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Rolling Green: Save Money and Gas With Proper Tire Inflation

To get the best bargains at the best places, Krazy Couponers must drive. Why waste money when you are headed out to save? Keeping your tires properly inflated will save you money and fuel, reduce carbon emissions, and keep you safe. Look at you going green! The U.S. Department of Energy reports more than 3.5 million gallons of gasoline are wasted nationwide every year due to under-inflated tires. Remedy this problem in a few minutes each month and perform a tire pressure check.

Save cash

  • Federal experts say drivers can improve gas mileage by more than three percent per gallon simply by properly inflating tires. The equivalent gas savings is $0.11 per gallon. Here’s a realistic scenario: If your car gets 20 miles per gallon, gas rings in at $3.60 (the national average in early June 2012), and you drive 15,000 miles a year, you will save $82.50 per year with correct air pressure in your tires.
  • For every three pounds per square inch (psi) your tires are below the recommend level, tires get 10 percent more wear. If your tires are under-inflated by 10 psi, that’s a whopping 45 percent more wear. On average, under-inflated tires will wear out about a year faster. A new tire costs around $80.00 (and you’ll need to buy four). Maximize the life of your tires by ensuring they are properly inflated.

Other Benefits

  • The Environmental Protection Agency reports the average car releases about five tons of carbon dioxide into the environment each year. Keep your tires properly inflated and reduce your carbon dioxide emissions by roughly 327 pounds per year.
  • Vehicles with under-inflated tiles have handling problems that can cause car crashes, including longer stopping distances and skids. Analysts have even pinpointed under-inflated tires as a likely culprit for many SUV rollover accidents. Inflate your tires and save your life!

How To

Experts recommend you check your tire pressure at least once a month because even under optimal driving conditions, air-filled tires can lose up to 1.5 psi per month. You can’t tell by just by looking whether your tires are properly inflated. Follow these easy steps:

  1. Purchase an inexpensive, simple tire pressure gauge from an auto parts store or a hardware store. You don’t need a pricey, digital pressure gauge, though they are easier to read.
  2. To get the most accurate tire pressure reading, check your tires when they are cold (no driving in at least three hours.)
  3. Locate the tire’s valve stem and unscrew the cap.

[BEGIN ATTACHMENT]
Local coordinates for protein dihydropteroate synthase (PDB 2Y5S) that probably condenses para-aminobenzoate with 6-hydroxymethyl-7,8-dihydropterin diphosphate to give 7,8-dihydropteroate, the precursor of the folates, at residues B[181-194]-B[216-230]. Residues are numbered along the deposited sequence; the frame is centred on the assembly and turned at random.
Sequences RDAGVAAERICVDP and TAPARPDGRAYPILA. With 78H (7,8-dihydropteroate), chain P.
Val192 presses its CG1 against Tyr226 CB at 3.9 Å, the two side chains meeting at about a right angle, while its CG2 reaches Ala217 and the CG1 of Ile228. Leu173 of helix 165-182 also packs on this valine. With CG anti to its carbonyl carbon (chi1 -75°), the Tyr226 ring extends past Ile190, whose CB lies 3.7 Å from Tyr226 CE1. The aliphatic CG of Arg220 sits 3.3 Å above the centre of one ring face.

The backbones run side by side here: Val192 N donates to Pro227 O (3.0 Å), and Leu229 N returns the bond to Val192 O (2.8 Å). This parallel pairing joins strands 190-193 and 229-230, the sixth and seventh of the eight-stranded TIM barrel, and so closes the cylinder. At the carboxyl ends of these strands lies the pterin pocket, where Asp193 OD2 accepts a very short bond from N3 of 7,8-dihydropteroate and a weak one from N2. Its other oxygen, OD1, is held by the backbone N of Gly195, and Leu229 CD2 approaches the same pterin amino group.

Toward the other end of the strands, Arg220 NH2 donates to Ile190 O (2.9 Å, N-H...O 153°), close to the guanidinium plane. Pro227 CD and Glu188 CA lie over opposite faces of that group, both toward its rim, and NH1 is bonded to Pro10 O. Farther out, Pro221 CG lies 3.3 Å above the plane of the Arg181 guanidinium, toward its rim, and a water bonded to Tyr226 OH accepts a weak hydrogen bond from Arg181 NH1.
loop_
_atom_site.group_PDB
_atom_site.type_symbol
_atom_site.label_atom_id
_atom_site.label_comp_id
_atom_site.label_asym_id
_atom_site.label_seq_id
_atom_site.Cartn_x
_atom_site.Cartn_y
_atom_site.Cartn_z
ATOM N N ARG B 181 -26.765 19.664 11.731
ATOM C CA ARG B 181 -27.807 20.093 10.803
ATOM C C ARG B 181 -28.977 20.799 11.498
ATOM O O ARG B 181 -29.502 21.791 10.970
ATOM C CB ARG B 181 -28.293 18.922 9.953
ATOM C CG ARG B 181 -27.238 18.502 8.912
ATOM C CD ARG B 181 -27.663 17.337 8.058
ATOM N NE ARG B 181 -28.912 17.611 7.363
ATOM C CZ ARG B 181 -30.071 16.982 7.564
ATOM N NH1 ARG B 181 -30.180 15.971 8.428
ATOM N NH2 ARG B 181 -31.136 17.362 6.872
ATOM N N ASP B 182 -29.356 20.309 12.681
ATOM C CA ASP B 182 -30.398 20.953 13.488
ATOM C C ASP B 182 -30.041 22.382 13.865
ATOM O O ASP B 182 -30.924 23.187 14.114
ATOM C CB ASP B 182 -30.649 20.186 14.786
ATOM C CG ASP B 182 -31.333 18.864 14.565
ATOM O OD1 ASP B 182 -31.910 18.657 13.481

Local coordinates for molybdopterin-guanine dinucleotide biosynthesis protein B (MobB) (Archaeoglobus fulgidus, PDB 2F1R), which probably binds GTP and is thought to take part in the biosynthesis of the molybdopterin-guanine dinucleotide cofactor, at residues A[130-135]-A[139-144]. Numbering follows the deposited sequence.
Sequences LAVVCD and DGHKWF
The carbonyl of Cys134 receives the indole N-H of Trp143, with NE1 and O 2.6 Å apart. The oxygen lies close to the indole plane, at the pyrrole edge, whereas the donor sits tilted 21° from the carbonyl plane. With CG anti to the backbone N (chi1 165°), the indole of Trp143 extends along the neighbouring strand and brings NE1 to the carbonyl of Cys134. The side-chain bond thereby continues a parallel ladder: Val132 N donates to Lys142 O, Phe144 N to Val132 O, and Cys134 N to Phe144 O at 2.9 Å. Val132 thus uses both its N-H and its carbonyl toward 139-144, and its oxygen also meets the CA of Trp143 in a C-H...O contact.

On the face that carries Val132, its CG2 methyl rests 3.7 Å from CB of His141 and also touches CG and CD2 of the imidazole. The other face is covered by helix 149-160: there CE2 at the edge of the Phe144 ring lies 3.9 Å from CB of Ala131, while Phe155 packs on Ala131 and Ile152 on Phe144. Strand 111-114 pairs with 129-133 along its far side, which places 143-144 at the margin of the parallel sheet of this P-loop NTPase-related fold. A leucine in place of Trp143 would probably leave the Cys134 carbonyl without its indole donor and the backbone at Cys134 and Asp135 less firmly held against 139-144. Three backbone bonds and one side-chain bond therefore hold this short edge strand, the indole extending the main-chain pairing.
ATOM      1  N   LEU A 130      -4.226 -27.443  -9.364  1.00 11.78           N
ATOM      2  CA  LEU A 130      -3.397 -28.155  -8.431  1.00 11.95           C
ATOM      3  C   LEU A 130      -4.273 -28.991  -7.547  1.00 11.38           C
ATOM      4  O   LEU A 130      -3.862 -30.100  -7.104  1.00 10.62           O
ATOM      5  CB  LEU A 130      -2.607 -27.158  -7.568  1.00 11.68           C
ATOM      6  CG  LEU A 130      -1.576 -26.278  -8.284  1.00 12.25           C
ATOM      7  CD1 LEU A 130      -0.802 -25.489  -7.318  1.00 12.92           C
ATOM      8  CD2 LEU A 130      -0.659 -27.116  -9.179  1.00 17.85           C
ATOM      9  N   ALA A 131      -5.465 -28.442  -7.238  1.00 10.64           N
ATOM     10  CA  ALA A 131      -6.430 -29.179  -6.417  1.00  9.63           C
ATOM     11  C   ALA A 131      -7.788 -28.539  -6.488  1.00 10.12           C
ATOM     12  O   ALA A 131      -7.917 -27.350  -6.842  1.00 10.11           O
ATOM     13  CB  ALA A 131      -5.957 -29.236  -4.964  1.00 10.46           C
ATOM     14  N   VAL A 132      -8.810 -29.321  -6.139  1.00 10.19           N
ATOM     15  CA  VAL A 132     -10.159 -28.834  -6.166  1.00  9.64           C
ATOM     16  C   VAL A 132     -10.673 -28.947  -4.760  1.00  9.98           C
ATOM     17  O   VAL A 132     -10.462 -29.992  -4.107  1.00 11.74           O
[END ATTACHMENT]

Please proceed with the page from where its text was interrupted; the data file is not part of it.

4. Hold your tire pressure gauge down on the valve to get the tire’s pressure reading. Check all four tires.
  5. The proper tire pressure for your car is typically listed in the driver’s side door frame, glove box door, fuel door, or in your owner’s manual. Warning: do not use the information printed on the tire’s sidewall!
  6. If you need air, there are many gas stations or tire repair shops that offer the service free. Check the maintenance department of your car dealership, the retailer where you buy tires, or where you have your oil changed.
  7. Inflate your tires to the recommended pressure levels.
  8. Screw the cap back on the tire’s valve stem.
  9. Take your car for a test drive to ensure that your car does not pull to either side.

Watch an instructional video from Edmunds.com, available for free on YouTube. Click here.

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One thought on “Rolling Green: Save Money and Gas With Proper Tire Inflation”

  1. One of the very best investments I ever made was to have purchased a tire inflator.I even remember the price I paid which was $10. on sale. I check each tire w/tire gauge and if any need air I hook up the inflator, plug it in to my auxiliary outlet , leave it run a couple of minutes. Check the pressure again to make sure it’s at the correct PSI recommended on the label inside the driver’s door. That’s all there is to it. I definitely recommend owning a tire inflator. I have even had a flat tire where I was able to put air in it and it held up until I was able to get it to be fixed. I realize that it does depend on what caused the tire to go flat but in that case it was a nail so it was a rather slow leak. Also, I another thing is if your tire has a nail in it, DO NOT pull it out because if you do that before getting it to a repair shop, you will have a bigger hole and the tire definitely will not hold any air. Something to keep in mind if you are in the market to buy an inflator, be sure that it can handle the job. If you have a car, usually a small inflator will do but if you have truck tires to inflate, that requires a more heavy duty inflator. It should tell you on the product what tires it can handle.